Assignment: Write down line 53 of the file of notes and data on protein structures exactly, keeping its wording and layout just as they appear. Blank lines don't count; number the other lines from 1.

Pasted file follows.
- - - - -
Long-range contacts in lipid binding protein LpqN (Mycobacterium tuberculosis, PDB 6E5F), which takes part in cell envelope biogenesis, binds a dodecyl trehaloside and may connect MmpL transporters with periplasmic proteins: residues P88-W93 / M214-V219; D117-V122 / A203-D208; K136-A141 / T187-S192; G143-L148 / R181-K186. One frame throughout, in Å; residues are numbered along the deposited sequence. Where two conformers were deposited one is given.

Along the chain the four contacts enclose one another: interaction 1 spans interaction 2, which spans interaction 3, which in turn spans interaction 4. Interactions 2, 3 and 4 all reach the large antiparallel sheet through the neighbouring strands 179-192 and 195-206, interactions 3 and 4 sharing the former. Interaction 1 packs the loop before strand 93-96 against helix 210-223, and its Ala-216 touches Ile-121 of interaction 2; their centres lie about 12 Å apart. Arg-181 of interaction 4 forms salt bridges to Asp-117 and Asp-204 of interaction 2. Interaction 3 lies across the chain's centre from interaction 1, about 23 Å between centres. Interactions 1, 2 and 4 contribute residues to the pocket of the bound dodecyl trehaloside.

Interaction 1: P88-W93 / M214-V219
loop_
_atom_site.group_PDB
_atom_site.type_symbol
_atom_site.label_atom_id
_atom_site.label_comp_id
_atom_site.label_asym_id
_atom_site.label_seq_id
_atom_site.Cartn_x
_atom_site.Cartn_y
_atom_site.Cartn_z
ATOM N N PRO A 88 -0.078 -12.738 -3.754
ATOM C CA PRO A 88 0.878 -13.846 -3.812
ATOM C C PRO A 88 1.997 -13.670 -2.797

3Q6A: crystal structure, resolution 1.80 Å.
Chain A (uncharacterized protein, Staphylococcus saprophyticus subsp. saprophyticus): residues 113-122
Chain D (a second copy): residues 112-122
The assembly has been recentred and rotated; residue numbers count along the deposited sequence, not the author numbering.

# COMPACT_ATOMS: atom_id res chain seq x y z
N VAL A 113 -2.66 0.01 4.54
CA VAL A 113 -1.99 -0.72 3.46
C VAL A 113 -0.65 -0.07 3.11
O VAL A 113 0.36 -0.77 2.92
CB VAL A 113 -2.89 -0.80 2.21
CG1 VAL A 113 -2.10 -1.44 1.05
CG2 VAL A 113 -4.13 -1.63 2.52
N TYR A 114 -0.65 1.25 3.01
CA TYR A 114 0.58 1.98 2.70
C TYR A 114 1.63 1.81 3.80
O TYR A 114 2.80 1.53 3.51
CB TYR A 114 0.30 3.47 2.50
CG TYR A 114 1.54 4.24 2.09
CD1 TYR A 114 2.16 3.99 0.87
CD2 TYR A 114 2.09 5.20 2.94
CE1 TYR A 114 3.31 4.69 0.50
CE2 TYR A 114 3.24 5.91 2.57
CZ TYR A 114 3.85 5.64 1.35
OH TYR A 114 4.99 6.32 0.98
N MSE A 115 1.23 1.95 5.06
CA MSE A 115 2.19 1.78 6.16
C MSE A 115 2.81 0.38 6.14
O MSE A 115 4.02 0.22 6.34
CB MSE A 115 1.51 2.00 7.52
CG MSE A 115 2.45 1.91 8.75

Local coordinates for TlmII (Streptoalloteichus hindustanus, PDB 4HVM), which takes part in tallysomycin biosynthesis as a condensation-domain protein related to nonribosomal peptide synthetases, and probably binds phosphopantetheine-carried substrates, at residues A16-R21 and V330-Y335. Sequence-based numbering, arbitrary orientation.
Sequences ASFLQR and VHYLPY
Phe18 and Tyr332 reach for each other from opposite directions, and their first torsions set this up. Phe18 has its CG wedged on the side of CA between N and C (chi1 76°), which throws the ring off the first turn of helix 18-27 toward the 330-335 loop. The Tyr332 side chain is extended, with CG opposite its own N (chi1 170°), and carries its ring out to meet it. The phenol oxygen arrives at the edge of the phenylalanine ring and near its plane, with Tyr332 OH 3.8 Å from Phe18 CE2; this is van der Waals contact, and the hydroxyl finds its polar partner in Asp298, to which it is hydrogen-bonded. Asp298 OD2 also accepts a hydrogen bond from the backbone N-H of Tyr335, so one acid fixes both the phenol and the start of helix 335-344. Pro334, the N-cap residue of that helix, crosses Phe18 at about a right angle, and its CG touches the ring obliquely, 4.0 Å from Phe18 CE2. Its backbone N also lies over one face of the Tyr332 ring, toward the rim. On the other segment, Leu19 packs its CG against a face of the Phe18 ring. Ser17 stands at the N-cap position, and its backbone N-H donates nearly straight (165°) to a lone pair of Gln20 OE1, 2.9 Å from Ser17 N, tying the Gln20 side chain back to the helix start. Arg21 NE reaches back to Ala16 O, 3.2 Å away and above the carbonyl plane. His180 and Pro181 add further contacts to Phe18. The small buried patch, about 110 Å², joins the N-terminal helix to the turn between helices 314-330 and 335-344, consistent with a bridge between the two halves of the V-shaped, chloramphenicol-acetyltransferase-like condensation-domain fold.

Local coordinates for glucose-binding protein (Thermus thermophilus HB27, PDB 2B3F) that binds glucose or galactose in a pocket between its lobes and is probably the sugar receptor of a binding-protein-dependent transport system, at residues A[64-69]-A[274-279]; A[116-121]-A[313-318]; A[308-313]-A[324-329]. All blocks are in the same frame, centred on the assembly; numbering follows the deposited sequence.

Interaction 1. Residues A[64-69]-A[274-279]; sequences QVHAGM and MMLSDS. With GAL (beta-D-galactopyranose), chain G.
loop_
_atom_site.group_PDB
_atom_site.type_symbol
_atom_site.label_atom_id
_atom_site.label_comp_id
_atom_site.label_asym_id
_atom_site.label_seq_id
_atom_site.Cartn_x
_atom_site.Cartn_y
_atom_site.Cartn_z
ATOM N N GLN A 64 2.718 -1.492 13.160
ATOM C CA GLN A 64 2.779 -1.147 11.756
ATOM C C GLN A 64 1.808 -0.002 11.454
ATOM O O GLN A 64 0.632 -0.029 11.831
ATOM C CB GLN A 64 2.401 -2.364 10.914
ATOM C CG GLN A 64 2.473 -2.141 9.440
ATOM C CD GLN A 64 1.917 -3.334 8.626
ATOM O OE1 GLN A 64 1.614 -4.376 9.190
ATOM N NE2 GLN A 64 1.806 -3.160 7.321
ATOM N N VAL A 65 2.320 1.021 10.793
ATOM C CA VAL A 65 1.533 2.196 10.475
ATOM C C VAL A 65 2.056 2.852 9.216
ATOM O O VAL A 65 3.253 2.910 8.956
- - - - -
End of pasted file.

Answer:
_atom_site.group_PDB